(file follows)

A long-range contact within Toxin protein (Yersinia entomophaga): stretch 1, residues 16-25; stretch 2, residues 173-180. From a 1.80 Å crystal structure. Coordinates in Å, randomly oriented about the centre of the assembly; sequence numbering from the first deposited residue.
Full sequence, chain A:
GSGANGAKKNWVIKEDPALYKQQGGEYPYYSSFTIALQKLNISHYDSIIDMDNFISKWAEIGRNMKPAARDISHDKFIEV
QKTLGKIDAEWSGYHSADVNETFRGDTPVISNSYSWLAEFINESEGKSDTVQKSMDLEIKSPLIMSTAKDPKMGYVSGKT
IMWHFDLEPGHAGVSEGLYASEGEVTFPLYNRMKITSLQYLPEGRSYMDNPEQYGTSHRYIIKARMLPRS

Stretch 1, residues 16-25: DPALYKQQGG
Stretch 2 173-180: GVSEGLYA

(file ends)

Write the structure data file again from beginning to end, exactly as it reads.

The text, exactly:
A long-range contact within Toxin protein (Yersinia entomophaga): stretch 1, residues 16-25; stretch 2, residues 173-180. From a 1.80 Å crystal structure. Coordinates in Å, randomly oriented about the centre of the assembly; sequence numbering from the first deposited residue.
Full sequence, chain A:
GSGANGAKKNWVIKEDPALYKQQGGEYPYYSSFTIALQKLNISHYDSIIDMDNFISKWAEIGRNMKPAARDISHDKFIEV
QKTLGKIDAEWSGYHSADVNETFRGDTPVISNSYSWLAEFINESEGKSDTVQKSMDLEIKSPLIMSTAKDPKMGYVSGKT
IMWHFDLEPGHAGVSEGLYASEGEVTFPLYNRMKITSLQYLPEGRSYMDNPEQYGTSHRYIIKARMLPRS

Stretch 1, residues 16-25: DPALYKQQGG
Stretch 2 173-180: GVSEGLYA